LONDON (BLOOMBERG) – The negotiations between Britain and the European Union over their future relationship are lurching toward a crisis after European Union leaders told Boris Johnson he must make concessions only hours before the prime minister is due to decide whether to walk away.
David Frost, the UK’s chief Brexit negotiator, said he was “surprised” and “disappointed” at the warning, which came during a summit of EU leaders on Thursday. He said that Johnson, who has threatened to quit the negotiations at the end of this week if a deal can’t be struck, would respond on Friday (Oct 16).
The spat is a sign that the seven months of negotiations between the two sides over their future relationship are heading for what could be a key turning point.
Without an accord, millions of businesses and consumers will face additional costs and disruption when Britain leaves the single market on Dec 31.
“If conditions aren’t met, it’s possible we won’t have an agreement,” French President Emmanuel Macron said as he arrived at the summit in Brussels. “We are ready for that.” But there is still time – just – for the two sides to clinch a deal.
The UK had been calling on the EU to agree to round-the-clock negotiations to push through an agreement within the next two weeks.
But for Johnson to be persuaded to stay at the table, negotiators had wanted to see positive signs from the bloc, including a signal it was willing to intensify negotiations – something they pointedly refused to do.
“Surprised EU is no longer committed to working “intensively” to reach a future partnership,” Frost said in a tweet. “Also surprised by suggestion that to get an agreement all future moves must come from UK. It’s an unusual approach to conducting a negotiation.”
While the summit’s final communique removed the word “intensification” that had appeared in earlier drafts, EU chief negotiator Michel Barnier did use the term to characterise the discussions he plans over the coming weeks. That may still not be enough for Johnson.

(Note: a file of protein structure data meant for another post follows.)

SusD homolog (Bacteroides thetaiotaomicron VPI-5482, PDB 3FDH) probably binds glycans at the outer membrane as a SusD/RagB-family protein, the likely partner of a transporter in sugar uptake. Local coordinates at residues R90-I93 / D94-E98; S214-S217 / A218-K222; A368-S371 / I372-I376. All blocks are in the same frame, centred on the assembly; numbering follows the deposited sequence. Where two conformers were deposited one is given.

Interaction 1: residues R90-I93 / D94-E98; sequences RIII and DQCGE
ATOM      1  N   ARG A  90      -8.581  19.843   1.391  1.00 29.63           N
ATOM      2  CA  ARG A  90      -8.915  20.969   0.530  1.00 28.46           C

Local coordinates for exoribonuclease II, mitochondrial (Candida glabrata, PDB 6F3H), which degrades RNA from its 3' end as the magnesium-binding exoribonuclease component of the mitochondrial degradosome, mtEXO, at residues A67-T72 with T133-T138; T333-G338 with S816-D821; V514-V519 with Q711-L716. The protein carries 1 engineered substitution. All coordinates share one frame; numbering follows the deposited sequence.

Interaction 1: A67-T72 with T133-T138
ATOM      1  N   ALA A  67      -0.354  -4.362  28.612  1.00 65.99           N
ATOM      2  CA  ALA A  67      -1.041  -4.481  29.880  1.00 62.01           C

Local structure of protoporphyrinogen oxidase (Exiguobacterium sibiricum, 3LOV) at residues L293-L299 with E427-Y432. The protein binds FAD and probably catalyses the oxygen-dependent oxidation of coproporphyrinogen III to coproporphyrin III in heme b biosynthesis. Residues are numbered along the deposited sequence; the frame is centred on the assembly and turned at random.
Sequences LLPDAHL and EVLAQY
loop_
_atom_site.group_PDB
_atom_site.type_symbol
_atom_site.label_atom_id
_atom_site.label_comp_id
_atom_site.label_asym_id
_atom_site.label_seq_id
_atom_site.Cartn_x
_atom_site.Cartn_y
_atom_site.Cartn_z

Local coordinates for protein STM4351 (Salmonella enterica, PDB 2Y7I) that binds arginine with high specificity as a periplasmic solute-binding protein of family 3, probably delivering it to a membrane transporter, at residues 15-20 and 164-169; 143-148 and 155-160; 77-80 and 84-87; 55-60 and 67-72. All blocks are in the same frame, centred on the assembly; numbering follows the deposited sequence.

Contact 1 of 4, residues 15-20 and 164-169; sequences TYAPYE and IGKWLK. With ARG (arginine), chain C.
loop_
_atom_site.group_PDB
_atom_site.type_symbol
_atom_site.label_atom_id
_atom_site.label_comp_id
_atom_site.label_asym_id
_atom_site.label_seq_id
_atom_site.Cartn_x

TALKS ‘AREN’T OVER’
“I can’t say as we stand here that we’ll necessarily get a deal – we have prospects of a deal,” Barnier told reporters after meeting with EU leaders, adding that, as far as he’s concerned, talks will continue in London next week and Brussels the week after.
“We shall remain available until the last possible day – the negotiations aren’t over.” While the UK thinks it has gone as far as it can, and wants the EU to compromise, leaders from the bloc insisted that the onus is on the British government.
It wants the UK to make concessions on state aid, limiting the subsidies government can hand out to businesses, before it contemplates its own compromises on fishing.
European officials brushed off Frost’s complaints and insisted they won’t persuade the bloc to shift its stance, and several voiced irritation, asking not to be identified because of the sensitivity of the negotiations. Two said they judged the comments were aimed at Frost’s domestic audience and two others said they might serve to harden the EU’s position.
The leaders said the EU and UK should “continue negotiations in the coming weeks” and called on the UK to “make the necessary moves to make an agreement possible,” according to the summit communique.
Johnson will assess the mood of the EU based on signals from leaders and the content of their discussion, according to a person familiar with the UK position who asked not to be identified because the deliberations are private. Prior to the summit, Frost was expected to advise Johnson not to abandon talks, the person said.